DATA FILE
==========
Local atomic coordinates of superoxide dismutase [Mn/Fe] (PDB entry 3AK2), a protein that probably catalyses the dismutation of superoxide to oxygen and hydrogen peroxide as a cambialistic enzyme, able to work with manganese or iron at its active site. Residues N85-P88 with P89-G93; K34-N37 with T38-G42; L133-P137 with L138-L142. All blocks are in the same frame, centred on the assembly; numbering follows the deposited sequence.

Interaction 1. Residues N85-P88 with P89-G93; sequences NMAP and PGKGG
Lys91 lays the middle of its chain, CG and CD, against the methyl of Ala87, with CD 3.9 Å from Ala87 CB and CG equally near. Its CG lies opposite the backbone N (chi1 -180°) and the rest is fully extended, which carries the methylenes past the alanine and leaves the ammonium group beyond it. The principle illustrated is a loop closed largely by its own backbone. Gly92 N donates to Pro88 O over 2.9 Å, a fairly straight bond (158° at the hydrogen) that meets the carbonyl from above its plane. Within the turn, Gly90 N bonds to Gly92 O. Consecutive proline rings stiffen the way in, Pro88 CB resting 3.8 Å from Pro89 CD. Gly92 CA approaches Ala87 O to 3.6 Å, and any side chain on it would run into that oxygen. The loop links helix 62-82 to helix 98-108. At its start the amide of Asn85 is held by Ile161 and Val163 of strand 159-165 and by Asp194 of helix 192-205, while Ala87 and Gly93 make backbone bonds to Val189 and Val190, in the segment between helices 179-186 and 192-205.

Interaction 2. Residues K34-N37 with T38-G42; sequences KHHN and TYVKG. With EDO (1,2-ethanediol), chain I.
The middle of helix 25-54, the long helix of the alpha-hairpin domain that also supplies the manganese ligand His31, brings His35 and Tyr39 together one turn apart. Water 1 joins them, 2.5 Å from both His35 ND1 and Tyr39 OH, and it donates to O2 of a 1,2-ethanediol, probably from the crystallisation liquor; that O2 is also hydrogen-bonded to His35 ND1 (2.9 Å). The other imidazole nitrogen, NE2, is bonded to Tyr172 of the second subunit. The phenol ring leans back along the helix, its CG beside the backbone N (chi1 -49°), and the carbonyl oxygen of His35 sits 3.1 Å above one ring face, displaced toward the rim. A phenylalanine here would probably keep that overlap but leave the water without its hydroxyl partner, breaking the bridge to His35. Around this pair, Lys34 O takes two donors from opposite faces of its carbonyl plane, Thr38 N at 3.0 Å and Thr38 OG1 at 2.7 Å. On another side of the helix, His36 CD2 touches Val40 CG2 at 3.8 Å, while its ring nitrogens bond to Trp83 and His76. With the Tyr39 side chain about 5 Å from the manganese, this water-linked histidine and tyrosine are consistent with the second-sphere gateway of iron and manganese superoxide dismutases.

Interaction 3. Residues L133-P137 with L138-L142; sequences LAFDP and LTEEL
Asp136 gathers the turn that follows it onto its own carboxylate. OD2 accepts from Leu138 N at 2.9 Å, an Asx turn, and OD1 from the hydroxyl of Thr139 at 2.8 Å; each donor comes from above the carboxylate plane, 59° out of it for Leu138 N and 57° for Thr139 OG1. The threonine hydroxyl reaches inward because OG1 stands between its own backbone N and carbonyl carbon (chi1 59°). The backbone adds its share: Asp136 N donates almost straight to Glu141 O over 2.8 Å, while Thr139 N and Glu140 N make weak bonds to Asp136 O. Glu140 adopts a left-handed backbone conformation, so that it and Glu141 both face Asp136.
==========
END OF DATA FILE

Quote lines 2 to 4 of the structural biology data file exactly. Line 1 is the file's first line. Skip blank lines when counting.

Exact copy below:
Interaction 1. Residues N85-P88 with P89-G93; sequences NMAP and PGKGG
Lys91 lays the middle of its chain, CG and CD, against the methyl of Ala87, with CD 3.9 Å from Ala87 CB and CG equally near. Its CG lies opposite the backbone N (chi1 -180°) and the rest is fully extended, which carries the methylenes past the alanine and leaves the ammonium group beyond it. The principle illustrated is a loop closed largely by its own backbone. Gly92 N donates to Pro88 O over 2.9 Å, a fairly straight bond (158° at the hydrogen) that meets the carbonyl from above its plane. Within the turn, Gly90 N bonds to Gly92 O. Consecutive proline rings stiffen the way in, Pro88 CB resting 3.8 Å from Pro89 CD. Gly92 CA approaches Ala87 O to 3.6 Å, and any side chain on it would run into that oxygen. The loop links helix 62-82 to helix 98-108. At its start the amide of Asn85 is held by Ile161 and Val163 of strand 159-165 and by Asp194 of helix 192-205, while Ala87 and Gly93 make backbone bonds to Val189 and Val190, in the segment between helices 179-186 and 192-205.

Interaction 2. Residues K34-N37 with T38-G42; sequences KHHN and TYVKG. With EDO (1,2-ethanediol), chain I.